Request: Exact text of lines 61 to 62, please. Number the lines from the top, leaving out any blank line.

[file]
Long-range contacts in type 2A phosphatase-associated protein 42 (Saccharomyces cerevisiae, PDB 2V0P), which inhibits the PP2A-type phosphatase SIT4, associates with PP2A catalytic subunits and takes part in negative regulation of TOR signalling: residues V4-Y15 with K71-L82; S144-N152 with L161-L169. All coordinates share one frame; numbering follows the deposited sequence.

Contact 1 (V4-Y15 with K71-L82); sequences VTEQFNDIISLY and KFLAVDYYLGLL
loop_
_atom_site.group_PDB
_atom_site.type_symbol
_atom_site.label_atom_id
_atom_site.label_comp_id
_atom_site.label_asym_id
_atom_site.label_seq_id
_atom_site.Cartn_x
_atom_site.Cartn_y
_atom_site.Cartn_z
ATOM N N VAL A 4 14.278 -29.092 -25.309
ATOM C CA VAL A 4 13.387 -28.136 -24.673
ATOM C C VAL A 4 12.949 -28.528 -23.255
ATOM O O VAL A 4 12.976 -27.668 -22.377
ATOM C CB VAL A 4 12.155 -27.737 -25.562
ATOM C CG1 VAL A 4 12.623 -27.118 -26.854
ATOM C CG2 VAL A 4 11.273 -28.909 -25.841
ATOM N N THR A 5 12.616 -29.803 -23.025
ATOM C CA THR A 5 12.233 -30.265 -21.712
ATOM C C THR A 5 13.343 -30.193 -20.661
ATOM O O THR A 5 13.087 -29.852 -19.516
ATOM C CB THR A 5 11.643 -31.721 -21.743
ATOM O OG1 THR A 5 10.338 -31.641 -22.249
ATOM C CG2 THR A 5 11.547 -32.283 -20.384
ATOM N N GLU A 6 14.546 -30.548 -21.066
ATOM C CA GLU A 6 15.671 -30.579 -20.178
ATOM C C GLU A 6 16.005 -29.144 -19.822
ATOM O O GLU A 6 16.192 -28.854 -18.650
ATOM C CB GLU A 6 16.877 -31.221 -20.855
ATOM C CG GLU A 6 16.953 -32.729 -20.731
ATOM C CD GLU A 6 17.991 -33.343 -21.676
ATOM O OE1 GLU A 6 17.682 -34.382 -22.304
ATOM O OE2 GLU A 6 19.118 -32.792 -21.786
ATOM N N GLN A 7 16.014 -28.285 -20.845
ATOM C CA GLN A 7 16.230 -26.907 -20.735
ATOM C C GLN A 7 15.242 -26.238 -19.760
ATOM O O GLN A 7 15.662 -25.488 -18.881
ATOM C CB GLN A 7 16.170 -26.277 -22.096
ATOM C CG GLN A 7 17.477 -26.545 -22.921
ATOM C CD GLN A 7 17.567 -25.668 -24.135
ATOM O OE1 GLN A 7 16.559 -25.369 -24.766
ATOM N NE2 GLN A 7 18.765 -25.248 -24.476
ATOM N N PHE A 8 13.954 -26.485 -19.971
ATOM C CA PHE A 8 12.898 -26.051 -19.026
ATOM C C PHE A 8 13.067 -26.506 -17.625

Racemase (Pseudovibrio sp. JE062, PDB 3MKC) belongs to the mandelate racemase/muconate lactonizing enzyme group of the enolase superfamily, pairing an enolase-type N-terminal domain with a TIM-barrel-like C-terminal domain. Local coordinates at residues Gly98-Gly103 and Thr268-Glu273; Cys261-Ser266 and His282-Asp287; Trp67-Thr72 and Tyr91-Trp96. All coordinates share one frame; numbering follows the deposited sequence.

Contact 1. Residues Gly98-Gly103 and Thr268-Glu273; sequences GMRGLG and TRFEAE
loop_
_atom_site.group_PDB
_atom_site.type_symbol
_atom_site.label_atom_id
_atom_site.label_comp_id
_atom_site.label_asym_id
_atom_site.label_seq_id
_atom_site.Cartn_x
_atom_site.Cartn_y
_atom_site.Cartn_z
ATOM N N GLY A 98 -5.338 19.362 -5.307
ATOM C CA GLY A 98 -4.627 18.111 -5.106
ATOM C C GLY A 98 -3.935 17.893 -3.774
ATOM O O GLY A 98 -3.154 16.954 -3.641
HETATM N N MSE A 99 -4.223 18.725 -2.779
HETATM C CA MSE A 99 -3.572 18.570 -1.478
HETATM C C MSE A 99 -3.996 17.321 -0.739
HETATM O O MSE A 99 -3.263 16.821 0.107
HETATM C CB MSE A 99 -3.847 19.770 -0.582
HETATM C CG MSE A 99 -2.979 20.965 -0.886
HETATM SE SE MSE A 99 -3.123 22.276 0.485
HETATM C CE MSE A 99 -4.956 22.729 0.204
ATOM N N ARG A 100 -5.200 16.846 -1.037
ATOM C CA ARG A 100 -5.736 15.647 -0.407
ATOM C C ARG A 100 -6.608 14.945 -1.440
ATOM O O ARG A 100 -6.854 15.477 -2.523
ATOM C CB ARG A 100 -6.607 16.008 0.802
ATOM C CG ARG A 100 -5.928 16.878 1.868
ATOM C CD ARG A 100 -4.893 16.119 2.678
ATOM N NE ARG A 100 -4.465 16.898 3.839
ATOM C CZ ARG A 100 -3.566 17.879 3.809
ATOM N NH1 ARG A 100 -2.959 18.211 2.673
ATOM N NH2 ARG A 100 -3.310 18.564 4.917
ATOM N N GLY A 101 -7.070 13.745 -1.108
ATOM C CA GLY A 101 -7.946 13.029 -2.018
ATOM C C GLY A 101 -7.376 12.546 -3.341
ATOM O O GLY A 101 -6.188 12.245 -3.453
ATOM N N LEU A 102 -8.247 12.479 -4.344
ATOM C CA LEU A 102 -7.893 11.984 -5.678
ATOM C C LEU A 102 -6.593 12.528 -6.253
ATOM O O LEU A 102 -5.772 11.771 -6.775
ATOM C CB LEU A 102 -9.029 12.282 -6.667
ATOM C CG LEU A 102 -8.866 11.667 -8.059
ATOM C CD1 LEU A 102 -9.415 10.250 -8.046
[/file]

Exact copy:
ATOM C CA GLY A 98 -4.627 18.111 -5.106
ATOM C C GLY A 98 -3.935 17.893 -3.774